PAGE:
What We've Learned About Shark Behavior
We have ended this interesting expedition. We shared very exciting moments and learned a little more about shark behavior and how sharks interact with humans.
Sharks belong to the sea environment and they are on the top of the ecological food chain. They rank among the most perfect and most beautiful creatures ever developed in nature. We expect to meet them at the coral reefs or in the open ocean. Their absence means disappointment for the divers, while their appearance is exciting. When their formidable silhouette glides along the populated coral reef, fish do not panic; they quietly clear the master's path, and keep an eye on him. So do we.
The sharks behave in ways necessary to achieve key biological goals, such as consuming food. The heart of the matter is that sharks do not always behave the same way toward the same stimulus nor do they always wait for an appropriate event to occur. Instead, they alter their behavior in ways that increase the probability of encountering key objects.
In clear water and in daylight, a diver is in no immediate danger if he encounters a shark. Sharks never "attack" a diver below surface. They will circle curiously around you for awhile, go away, and then cautiously return. It is dangerous to show fear of a shark; they can recognize it by instinct, and can profit from it.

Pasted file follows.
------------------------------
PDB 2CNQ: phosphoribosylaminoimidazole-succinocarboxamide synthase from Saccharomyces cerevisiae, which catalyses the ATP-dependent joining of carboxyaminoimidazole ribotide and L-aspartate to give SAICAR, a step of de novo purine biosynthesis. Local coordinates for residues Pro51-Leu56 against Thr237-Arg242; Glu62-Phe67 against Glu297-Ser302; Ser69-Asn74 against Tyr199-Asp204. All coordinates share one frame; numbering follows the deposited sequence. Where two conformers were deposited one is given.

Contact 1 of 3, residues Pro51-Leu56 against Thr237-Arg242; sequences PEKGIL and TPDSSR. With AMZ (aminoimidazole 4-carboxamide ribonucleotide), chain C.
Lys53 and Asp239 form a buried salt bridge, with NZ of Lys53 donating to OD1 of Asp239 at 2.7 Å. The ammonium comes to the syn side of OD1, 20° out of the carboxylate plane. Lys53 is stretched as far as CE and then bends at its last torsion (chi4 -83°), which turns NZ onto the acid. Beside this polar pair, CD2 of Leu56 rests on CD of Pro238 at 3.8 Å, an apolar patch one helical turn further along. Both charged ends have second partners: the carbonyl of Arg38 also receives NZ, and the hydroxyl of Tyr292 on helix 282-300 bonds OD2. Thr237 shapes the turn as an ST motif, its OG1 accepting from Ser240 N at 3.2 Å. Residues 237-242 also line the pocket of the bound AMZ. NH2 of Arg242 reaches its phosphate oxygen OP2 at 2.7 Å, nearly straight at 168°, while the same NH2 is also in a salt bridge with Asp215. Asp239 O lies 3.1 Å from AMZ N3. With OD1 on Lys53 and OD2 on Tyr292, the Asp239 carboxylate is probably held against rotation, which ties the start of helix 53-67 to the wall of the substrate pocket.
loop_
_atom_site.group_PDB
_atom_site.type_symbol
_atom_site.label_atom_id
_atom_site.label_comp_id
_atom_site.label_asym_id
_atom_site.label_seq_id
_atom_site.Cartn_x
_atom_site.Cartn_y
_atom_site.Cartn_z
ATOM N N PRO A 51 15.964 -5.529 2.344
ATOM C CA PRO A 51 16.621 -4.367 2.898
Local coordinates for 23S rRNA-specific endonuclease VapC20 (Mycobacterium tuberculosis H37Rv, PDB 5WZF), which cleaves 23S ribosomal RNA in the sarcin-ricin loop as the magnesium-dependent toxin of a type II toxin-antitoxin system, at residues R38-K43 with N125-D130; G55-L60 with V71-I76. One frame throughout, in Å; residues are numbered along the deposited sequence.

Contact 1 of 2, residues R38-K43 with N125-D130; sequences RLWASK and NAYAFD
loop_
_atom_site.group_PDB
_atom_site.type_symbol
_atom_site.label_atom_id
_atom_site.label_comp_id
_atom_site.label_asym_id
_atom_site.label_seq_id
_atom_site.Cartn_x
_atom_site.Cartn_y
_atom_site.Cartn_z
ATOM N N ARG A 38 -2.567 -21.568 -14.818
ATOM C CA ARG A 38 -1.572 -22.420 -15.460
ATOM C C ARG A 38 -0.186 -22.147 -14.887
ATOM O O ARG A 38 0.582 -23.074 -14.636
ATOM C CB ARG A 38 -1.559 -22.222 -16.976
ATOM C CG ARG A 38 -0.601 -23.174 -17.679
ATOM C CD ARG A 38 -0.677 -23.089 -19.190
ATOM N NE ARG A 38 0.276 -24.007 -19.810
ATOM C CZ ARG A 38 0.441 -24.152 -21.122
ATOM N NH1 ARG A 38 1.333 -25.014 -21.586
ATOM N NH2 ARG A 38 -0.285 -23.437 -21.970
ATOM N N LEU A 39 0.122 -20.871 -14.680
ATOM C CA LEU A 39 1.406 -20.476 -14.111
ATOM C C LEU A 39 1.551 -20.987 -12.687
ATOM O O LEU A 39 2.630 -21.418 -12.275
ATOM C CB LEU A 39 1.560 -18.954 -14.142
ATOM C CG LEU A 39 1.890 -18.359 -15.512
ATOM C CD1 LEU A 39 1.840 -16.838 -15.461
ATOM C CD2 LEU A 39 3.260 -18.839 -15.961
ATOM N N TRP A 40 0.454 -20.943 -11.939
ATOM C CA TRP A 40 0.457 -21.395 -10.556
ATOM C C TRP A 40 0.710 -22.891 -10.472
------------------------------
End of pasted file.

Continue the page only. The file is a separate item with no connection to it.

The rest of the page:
The best protection lies in ease of movement in diving, swimming slowly and softly, and avoiding any abrupt changes of position. If a shark should swim toward you, do not try to run away. Face him calmly, he will turn and circle before coming back to you. You will have time enough in which to decide, calmly, whether to remain or to return to the surface. The risk of being involved in a shark accident is 1 in 300 million. Overall, shark attacks are extremely rare. The number of people who are struck dead by falling coconuts is 20 times greater!
It is dangerous to unleash the defensive reactions of a shark by attacking him or even by frightening. When sharks are gathered together in a group, their behavior is unpredictable. Groups of sharks can go into a "frenzy" as they compete for food.
Perhaps most important of all is that the sharks are in serious trouble. More than 100 million of them are killed by people every year through greed, need, selfishness, ignorance, and a depletion of marine ecosystems that sharks are defenseless against. The threatened extinction of many shark species is no longer fiction but grim reality. As sharks have been at the top of the ocean's food chain for 450 million years, their disappearance will inevitably lead to an ecological disaster in the seas and a tragedy for humans.
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Postcards from the Field: Shark Watching